Welcome to Week 9, Fantasy Managers! Since we’ve been halfway through the year, we’ll use mine Expected Fantasy Points model to determine which players you can trust in the second half of the season based on their usage and volume over eight weeks. Therefore, I will single out the best players in Expected Fantasy Points (xFP) at every position.
Why does this indicator matter? In short, a fantasy production based on usage and scope (or xFP) stable week after week. As a result, we want to target players who score highly on this metric. Since we are looking at the last eight games, all the metrics used below are per game basis. For more details on my xFP model, be sure to check out my week 1 series tutorial!
Let’s dive in!
Wide receivers: fantastic use and efficiency
Chris Olav – New Orleans Saints
One of the most productive rookies this year has been Chris Olav, who has become the WR1 Saints over the past few weeks. After a smooth first leg, Olav has not had a single game with a target share of less than 20% or less than 30% yardage share since week 2. And compared to the rest of the league, Olav ranks as follows:
WR17 in target share (26.3%)
WR6 in the share of Air Yards (41.3%)
WR12 in expected fantasy glasses (13.1)
WR12 in Yards per route run (2.53)
To put these numbers in perspective, Ja’Marr Chase as well as Jaylen Waddle both had, on average, a lower target share and airfield share in the first seasons. And while Michael Thomas as well as Jarvis Landry due to return at some point this year, keep in mind Olav averaged 9.6 goals per game with both players in the lineup. Therefore, judging by its use so far, Olav should be a reliable WR2 in the future.
CD Lamb – Dallas Cowboys
CD Lamb He had an inconsistent start to his 2022 campaign and finished in the top 24 in only three of his first eight games. Of course, this is largely due to the lack of Duck Prescott. But despite uneven fantasy production, Lamb has been the focus of the Cowboys’ passing offense, averaging a 31.6% share and 41.9% pitch target this season. In fact, the only broad recipients currently averaging higher target shares than Lamb’s are DeAndre Hopkins, Cooper Kupp and Tyreke Hill. In short, his volume was truly elite for the first eight games. And when Prescott finally recovered, we saw his benefits in week 8 when he scored a fantastic 16.3 over eight opportunities. So expect Lamb to be a more consistent WR1 for the rest of the season.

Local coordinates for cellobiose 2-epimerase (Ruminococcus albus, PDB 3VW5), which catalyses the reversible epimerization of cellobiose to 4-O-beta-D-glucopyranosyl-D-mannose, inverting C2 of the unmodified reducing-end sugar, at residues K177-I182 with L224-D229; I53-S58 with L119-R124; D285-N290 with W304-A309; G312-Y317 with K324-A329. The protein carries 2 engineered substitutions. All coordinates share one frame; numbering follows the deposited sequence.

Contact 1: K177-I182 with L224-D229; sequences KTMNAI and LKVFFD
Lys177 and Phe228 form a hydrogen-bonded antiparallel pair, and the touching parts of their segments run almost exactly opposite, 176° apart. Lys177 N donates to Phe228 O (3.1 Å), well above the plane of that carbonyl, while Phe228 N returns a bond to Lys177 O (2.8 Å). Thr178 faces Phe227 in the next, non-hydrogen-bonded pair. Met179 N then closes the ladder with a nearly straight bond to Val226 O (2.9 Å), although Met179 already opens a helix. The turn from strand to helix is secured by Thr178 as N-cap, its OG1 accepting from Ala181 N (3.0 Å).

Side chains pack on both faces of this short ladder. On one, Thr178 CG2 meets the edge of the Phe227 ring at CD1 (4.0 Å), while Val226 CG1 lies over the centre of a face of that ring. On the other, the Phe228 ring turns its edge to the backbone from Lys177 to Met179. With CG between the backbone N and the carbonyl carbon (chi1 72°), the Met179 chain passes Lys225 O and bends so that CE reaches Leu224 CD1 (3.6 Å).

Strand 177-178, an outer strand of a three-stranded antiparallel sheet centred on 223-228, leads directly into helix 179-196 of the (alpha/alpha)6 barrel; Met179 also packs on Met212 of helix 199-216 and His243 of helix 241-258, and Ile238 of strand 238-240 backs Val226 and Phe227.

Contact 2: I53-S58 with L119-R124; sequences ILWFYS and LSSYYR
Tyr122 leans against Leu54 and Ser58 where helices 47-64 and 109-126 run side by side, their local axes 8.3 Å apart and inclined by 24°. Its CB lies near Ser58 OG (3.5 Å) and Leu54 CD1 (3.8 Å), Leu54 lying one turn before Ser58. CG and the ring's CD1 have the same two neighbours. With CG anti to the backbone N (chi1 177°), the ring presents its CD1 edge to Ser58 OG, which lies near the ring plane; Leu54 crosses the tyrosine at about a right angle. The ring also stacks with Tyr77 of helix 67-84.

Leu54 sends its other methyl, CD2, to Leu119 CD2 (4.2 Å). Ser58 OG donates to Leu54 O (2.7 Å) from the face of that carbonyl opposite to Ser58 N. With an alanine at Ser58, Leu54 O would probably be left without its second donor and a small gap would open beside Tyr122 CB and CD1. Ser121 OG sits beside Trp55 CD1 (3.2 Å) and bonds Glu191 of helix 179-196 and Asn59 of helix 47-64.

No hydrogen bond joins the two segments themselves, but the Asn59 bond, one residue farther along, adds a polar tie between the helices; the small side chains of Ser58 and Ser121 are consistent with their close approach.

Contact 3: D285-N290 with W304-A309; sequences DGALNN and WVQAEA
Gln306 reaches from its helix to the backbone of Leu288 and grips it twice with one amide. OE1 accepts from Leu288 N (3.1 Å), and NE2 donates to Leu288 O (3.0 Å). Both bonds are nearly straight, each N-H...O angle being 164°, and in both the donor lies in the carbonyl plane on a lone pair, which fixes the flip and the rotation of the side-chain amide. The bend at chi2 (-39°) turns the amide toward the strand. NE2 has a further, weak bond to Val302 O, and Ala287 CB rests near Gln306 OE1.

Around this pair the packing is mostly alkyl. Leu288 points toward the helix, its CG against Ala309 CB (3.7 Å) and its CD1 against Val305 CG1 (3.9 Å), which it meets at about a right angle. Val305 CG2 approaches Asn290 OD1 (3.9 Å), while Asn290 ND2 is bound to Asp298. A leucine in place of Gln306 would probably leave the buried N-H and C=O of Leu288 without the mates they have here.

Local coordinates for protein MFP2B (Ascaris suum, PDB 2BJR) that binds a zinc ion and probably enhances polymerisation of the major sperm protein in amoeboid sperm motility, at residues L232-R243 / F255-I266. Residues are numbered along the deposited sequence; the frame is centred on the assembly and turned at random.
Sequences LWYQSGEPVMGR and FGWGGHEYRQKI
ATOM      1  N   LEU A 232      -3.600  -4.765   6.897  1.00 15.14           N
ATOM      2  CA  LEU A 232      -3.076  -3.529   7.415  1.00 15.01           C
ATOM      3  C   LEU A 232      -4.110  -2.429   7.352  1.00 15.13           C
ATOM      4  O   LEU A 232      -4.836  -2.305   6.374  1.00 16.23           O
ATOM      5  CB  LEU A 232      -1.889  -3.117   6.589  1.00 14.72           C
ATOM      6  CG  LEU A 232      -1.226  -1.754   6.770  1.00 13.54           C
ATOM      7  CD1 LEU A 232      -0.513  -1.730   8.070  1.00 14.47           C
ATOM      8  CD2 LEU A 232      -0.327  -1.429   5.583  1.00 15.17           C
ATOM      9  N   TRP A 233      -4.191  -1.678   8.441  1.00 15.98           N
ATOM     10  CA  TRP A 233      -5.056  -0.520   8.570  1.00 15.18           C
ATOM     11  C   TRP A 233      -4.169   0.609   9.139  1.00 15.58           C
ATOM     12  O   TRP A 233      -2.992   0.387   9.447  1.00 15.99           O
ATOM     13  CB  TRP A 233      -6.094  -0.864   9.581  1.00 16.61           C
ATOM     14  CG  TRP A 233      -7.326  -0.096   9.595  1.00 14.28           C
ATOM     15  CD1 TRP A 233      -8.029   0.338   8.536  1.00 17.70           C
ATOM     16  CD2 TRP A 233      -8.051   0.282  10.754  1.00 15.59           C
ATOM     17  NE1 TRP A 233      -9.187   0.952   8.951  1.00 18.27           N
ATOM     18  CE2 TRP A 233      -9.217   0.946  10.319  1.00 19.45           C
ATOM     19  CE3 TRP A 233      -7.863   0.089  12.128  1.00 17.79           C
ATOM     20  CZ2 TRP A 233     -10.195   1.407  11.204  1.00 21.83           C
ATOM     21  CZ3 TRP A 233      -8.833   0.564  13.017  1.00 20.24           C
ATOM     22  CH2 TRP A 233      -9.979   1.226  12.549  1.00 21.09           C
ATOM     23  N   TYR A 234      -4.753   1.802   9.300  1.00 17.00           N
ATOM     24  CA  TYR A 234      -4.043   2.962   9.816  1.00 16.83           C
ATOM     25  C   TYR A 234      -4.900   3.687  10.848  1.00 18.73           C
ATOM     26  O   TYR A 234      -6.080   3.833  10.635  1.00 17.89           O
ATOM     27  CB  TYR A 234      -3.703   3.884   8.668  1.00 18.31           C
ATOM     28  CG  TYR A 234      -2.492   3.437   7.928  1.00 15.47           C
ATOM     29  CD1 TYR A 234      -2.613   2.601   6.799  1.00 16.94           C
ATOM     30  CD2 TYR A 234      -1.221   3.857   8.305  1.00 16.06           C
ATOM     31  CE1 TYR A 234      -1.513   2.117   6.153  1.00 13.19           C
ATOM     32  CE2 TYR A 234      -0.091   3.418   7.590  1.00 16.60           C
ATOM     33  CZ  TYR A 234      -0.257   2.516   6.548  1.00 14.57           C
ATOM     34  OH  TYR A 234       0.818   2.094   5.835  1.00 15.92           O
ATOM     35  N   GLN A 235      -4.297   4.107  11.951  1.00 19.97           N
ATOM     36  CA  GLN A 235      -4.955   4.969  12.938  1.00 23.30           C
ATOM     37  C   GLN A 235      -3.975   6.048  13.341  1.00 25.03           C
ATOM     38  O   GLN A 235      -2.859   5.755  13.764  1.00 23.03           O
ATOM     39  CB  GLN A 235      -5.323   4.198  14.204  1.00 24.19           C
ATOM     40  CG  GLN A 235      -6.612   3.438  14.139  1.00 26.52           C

Running Spins: Fantasy Uses and Efficiency
Dameon Pierce – Houston Texans
When Dameon Pierce first became a starter in week 2, I was initially worried that his fantasy value would be limited by not being part of the passing game. However, he has dispelled those fears in recent weeks, averaging 15.6% of his target share in his last four games. In addition, he is also an RB2 in terms of opportunity share (44.4%) in that time span, second only to Derrick Henry.
Week 8 was actually a perfect example of how his massive use can be of value to his fantasy. Against the Tennessee Titans, Pierce only gained 35 yards on 15 attempts. However, he still finished as an RB20 as he remained heavily involved as a receiver with a target share of 17.2%. As long as he remains in the Texan spotlight, Pierce will retain the weekly RB2 floor and should be one of the safest fantasy runners in the second half of the season.